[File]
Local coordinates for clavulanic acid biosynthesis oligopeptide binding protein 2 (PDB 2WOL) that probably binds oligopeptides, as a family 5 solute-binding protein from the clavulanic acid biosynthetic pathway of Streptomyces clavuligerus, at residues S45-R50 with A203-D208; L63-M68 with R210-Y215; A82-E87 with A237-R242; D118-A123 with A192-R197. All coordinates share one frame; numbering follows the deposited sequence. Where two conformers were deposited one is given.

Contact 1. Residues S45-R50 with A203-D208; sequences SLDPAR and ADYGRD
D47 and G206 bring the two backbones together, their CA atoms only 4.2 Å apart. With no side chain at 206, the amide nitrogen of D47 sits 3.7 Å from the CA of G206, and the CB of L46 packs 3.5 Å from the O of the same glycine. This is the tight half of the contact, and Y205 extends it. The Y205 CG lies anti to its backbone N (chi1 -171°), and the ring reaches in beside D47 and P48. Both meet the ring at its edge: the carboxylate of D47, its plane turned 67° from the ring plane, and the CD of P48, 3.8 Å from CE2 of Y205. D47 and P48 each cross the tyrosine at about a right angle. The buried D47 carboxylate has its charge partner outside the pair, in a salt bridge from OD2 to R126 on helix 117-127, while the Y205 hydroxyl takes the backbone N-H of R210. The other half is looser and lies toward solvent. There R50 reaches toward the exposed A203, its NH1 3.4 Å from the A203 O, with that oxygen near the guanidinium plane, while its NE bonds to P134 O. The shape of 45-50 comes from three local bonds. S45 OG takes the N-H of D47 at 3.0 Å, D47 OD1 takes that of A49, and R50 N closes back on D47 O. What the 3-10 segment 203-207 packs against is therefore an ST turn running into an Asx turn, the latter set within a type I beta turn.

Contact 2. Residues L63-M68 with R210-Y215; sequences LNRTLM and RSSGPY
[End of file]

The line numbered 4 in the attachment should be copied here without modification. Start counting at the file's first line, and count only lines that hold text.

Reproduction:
Contact 2. Residues L63-M68 with R210-Y215; sequences LNRTLM and RSSGPY